Starting on April 18, 2020 in the Canadian maritime province of Nova Scotia, a 51-year old man perpetrated the nation’s deadliest mass shooting in history, killing 22 and injuring more.
I say “starting” because the incident ran almost 13 hours – from 2230 on Saturday night until the shooter was killed by police at 1126 the following Sunday. During that time, the shooter traveled through five or six small communities in the north central part of the island province, with all but the first two of his victims apparently selected at random, creating 16 separate crime scenes and burning down the homes of some of his victims.
This is the most inexplicable aspect of the whole event.Can you imagine a shooter carrying on a one-man shooting spree just about anywhere in rural America for that long before someone stands up and stops the bastard?
Now, it is true that Canada has very restrictive gun laws. Law-abiding citizens must obtain a license from the Canadian government to even acquire or possess a firearm. The license requires completion of safety training, background checks, interviews of character witnesses, and a dense and changing web of regulations defining classes of non-restricted, restricted, and prohibited firearms. A first-time applicant for a permit will wait a minimum of one month for approval, and has to renew his permit every five years. Transporting or transferring firearms requires additional permits. Concealed or open carry by a civilian is rarely approved except in rural areas for defense against dangerous wildlife. The good news (?) is that if you’ve complied with all these legal restrictions and have a gun in your home, self-defense with a firearm might be considered legal if – in the aftermath – you can prove that your life was in danger. Subjects of the United Kingdom, at least, must be envious.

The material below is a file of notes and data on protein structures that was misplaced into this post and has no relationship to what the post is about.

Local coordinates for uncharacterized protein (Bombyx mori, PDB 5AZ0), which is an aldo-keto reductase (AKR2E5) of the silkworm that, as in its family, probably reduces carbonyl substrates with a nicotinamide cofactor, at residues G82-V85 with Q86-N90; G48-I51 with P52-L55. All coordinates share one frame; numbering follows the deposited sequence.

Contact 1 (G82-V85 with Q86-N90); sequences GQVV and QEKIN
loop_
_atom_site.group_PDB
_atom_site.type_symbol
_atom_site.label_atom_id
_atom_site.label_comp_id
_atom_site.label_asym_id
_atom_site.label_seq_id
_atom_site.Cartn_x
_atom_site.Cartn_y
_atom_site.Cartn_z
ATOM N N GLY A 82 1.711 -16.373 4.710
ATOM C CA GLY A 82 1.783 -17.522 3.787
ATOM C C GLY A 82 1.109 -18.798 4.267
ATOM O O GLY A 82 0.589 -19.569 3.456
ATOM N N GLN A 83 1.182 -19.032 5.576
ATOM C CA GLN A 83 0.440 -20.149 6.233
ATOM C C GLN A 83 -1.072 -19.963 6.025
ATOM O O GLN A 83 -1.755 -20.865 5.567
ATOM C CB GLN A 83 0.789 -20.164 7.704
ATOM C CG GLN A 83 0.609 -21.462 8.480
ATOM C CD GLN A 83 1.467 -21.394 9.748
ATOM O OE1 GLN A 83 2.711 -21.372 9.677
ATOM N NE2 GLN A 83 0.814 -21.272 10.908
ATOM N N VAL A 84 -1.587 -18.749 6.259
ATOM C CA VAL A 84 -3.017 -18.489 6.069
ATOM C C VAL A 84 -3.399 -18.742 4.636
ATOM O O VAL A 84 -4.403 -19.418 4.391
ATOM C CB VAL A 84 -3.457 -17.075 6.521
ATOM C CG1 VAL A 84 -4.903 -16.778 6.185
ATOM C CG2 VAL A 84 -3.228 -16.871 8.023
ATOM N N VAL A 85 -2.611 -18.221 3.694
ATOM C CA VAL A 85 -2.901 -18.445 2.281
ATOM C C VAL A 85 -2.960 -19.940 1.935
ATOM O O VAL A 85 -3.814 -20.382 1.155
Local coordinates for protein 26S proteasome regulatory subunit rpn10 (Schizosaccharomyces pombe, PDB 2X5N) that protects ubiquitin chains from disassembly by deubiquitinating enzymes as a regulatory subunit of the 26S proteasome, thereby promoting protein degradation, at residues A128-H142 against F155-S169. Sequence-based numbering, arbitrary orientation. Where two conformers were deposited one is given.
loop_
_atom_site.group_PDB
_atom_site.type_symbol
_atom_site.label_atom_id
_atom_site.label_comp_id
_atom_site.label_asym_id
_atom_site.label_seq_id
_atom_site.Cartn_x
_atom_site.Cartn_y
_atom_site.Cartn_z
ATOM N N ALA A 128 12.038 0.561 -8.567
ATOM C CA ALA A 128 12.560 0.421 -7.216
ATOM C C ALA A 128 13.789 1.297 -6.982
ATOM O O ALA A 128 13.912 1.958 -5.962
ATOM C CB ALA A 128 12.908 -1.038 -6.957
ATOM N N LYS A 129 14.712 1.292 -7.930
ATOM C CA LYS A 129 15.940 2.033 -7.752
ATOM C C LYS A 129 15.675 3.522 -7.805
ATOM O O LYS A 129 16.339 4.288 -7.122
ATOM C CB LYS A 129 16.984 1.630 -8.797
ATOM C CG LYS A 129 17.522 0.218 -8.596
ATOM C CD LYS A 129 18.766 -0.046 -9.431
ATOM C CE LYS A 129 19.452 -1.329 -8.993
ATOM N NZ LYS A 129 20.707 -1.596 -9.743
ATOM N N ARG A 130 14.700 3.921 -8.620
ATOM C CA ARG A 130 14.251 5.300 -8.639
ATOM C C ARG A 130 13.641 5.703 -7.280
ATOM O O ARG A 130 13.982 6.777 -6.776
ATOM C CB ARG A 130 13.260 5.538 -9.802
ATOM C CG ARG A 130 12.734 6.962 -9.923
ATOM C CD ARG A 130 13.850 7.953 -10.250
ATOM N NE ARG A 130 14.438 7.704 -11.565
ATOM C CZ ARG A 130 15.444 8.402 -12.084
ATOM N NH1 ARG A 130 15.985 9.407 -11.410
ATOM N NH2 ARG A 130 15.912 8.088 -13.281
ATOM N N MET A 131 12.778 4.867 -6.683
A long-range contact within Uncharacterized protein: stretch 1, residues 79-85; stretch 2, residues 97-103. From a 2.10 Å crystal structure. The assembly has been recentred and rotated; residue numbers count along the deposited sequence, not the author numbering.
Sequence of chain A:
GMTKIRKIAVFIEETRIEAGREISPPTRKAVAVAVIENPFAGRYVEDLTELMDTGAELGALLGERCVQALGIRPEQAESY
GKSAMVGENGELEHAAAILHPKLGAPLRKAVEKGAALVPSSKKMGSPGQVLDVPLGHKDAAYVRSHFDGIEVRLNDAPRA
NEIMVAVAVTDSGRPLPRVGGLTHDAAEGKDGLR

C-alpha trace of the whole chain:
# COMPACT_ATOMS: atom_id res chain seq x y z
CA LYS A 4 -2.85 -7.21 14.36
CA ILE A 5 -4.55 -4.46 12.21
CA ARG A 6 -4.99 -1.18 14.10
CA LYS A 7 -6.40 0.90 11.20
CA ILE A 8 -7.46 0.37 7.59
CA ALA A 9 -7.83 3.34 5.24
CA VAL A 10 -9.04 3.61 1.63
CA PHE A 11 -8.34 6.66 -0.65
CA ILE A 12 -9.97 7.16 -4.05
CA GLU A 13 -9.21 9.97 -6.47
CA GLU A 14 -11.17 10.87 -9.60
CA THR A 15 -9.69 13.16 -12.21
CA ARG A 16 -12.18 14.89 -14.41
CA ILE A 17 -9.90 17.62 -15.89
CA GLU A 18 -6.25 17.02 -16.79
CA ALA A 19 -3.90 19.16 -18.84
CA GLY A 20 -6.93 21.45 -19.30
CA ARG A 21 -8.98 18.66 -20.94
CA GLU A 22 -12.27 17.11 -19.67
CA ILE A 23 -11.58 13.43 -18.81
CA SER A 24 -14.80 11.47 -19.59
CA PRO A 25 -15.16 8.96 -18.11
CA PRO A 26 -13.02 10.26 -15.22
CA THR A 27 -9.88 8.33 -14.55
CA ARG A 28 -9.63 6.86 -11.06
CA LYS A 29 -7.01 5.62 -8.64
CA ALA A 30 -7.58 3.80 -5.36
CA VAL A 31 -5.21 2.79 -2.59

One might think that somewhere in these six villages of rural Nova Scotia there were a few legally owned firearms, but no one resisted this killer with deadly force. Could this be as much a question of culture as capability?
Granted, there were other circumstances in play here – the shooter wore a police (RCMP) uniform and drove a car that resembled a police cruiser, which no doubt allayed suspicion; and the authorities did not issue a province-wide emergency alert although some notices did go out over Twitter and Facebook. But still.
There is a psychology we all know, that relies on government to keep us safe and secure. It is not uncommon even in the U.S., but this Nova Scotia mass shooting is a sad example of its shortcomings. It is simply and undeniably true that “when seconds count, the police are minutes away.”
Distributed security means, among other things, taking responsibility for your own safety, at the very least in that critical gap between the appearance of a lethal threat and the possibility of intervention by law enforcement.
And for a sad footnote, the response of the Canadian government to this incident was for Prime Minister Justin Trudeau to announce that he will now, by executive order, ban the ownership and sale of “assault weapons,” which will be subject to a buyback program.
The shooter in Nova Scotia used a pistol, which he was already legally prohibited from possessing, as a result of an assault conviction in 2002. Don’t look for logic in any of this – it is how “gun control” works: never let a crisis go to waste. Again we see how vital the Second Amendment is to our freedom and self-reliance; and how vigilant we must remain.